Making Sense of the Cloud and Big Data with Charles Fan


I had the opportunity to sit down with Charles Fan in Shanghai in December 2012. Charles is well known in China for having set up R&D facilities for EMC and VMware and for having created a world class integrated team at record speeds. Charles is currently a senior vice president and Chairman, China COE at EMC and is working on the Data Fabric of the future at VMware. During our interview I was struck by his vision and wanted to share his thoughts as I am frequently asked about the future of Big Data and how it relates to cloud.

Michael: First of all, what is Cloud in your definition?

Charles: When the Internet tidal wave really hits the enterprises, “cloud computing” is the result. Enterprise IT will be transformed in the process. There will be fundamental changes to every kind of IT application: the customer-facing web apps, the employee facing productivity apps, and the enterprise back-office apps. What will not change, however, is that the value of “I” in “IT” will continue to increase. The Information, or Data, will be where the value sits.

Michael: So what does it mean for Big Data?

Charles: We are observing significant changes coming to “data”, not only because of the new apps and the transformation of old apps, but also because of sensors and other generators of data. The data is not only “bigger” and “faster”, but also there are more varieties of data.

Michael: I know you’ve thought about a new model for this, can you share that?

Charles: Different kinds of data sets display different “physical” properties, such as mass, velocity, temperature and half life, that there can be a new study called “data physics”.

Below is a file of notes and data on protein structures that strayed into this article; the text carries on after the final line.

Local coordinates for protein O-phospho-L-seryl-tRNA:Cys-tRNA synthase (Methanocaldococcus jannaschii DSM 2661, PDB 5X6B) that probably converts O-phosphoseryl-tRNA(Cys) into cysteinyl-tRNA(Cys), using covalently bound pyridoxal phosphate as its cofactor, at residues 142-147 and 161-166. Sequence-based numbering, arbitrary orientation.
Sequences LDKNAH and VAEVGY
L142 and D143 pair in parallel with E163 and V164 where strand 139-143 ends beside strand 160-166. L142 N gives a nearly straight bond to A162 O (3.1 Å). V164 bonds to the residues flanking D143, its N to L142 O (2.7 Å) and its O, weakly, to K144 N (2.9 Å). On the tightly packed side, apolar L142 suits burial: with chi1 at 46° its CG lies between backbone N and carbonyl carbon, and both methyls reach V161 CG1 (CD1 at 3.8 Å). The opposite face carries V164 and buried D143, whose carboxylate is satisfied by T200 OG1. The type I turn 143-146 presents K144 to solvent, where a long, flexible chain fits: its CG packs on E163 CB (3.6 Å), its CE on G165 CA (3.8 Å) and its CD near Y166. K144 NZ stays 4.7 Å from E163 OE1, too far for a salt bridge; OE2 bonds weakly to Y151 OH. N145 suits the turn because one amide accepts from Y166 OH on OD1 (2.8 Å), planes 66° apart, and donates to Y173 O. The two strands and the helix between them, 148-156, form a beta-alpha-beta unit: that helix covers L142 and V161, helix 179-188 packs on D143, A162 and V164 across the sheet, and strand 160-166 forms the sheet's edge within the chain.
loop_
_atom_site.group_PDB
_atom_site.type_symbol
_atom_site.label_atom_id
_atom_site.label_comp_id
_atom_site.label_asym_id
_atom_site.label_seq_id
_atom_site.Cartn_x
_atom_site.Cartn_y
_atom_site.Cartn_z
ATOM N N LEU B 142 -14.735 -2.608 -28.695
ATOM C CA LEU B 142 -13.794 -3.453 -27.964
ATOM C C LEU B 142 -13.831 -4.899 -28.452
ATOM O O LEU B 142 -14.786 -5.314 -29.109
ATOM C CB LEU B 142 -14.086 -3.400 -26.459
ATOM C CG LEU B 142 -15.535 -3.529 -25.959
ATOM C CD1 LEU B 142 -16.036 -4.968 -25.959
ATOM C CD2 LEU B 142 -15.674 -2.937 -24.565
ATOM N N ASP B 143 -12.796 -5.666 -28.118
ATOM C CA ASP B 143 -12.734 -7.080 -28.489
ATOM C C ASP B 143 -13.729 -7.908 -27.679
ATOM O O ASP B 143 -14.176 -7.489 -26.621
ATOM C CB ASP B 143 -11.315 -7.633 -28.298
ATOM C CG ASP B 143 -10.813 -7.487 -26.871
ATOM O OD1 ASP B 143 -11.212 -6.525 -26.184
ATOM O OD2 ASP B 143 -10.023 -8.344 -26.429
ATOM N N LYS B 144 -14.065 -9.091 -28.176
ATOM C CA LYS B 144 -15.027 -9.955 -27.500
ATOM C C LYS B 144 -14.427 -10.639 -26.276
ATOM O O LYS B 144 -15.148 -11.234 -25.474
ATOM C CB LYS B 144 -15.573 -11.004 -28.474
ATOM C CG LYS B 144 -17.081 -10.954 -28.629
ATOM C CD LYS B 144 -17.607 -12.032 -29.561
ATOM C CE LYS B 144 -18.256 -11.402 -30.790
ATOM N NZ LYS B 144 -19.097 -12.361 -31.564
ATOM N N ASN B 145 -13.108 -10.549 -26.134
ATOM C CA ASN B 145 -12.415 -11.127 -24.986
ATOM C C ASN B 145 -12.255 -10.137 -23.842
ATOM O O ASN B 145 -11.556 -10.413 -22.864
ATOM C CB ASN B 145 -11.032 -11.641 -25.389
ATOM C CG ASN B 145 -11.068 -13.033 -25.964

Michael: That’s a great way of thinking about it. How does this model help you architect for the future of Big Data in the cloud?

Charles: As it has been shown in the Internet space, classic RDBMS is no longer one-size-fits-all. There needs to be a “data fabric” that can weave together multitude of data stores, across multiple locations (both public clouds and private clouds) that can make it easier for the data to be accessed and operationalized.

Michael: What does this mean for the industry?

Charles: Whoever manages to set the standard on this cloud data fabric will own the ultimate API for the cloud generation of big data enterprise apps.

Michael: That’s a great vision Charles, thank you for sharing it with us. For me as a VC this is inspiring. It confirms our view of the disruption that Cloud and Big Data present. And where there’s disruption, there’s opportunity for innovation and entrepreneurship for us to invest in.